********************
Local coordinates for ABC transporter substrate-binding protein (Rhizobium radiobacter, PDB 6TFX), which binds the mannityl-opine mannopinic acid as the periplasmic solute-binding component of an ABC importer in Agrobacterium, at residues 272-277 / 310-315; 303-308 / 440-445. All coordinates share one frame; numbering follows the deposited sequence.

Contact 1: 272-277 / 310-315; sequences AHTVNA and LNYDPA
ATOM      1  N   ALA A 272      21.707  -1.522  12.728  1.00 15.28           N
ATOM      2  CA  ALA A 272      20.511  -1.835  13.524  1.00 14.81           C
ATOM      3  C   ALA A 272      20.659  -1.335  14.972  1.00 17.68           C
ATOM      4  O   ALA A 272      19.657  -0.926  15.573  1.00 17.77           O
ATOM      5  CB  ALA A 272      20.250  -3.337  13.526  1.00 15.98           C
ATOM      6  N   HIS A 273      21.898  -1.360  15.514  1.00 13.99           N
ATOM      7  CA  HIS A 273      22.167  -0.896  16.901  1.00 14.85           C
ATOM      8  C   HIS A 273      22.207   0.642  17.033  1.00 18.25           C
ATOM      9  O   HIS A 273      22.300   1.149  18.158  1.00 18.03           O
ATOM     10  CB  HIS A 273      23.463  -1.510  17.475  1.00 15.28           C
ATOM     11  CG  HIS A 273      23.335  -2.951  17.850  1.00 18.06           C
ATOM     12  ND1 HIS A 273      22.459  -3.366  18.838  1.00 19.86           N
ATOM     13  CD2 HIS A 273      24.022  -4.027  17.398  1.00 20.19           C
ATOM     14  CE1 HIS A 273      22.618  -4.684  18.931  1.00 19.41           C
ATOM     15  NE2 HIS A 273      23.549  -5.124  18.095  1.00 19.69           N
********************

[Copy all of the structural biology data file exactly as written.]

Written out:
Local coordinates for ABC transporter substrate-binding protein (Rhizobium radiobacter, PDB 6TFX), which binds the mannityl-opine mannopinic acid as the periplasmic solute-binding component of an ABC importer in Agrobacterium, at residues 272-277 / 310-315; 303-308 / 440-445. All coordinates share one frame; numbering follows the deposited sequence.

Contact 1: 272-277 / 310-315; sequences AHTVNA and LNYDPA
ATOM      1  N   ALA A 272      21.707  -1.522  12.728  1.00 15.28           N
ATOM      2  CA  ALA A 272      20.511  -1.835  13.524  1.00 14.81           C
ATOM      3  C   ALA A 272      20.659  -1.335  14.972  1.00 17.68           C
ATOM      4  O   ALA A 272      19.657  -0.926  15.573  1.00 17.77           O
ATOM      5  CB  ALA A 272      20.250  -3.337  13.526  1.00 15.98           C
ATOM      6  N   HIS A 273      21.898  -1.360  15.514  1.00 13.99           N
ATOM      7  CA  HIS A 273      22.167  -0.896  16.901  1.00 14.85           C
ATOM      8  C   HIS A 273      22.207   0.642  17.033  1.00 18.25           C
ATOM      9  O   HIS A 273      22.300   1.149  18.158  1.00 18.03           O
ATOM     10  CB  HIS A 273      23.463  -1.510  17.475  1.00 15.28           C
ATOM     11  CG  HIS A 273      23.335  -2.951  17.850  1.00 18.06           C
ATOM     12  ND1 HIS A 273      22.459  -3.366  18.838  1.00 19.86           N
ATOM     13  CD2 HIS A 273      24.022  -4.027  17.398  1.00 20.19           C
ATOM     14  CE1 HIS A 273      22.618  -4.684  18.931  1.00 19.41           C
ATOM     15  NE2 HIS A 273      23.549  -5.124  18.095  1.00 19.69           N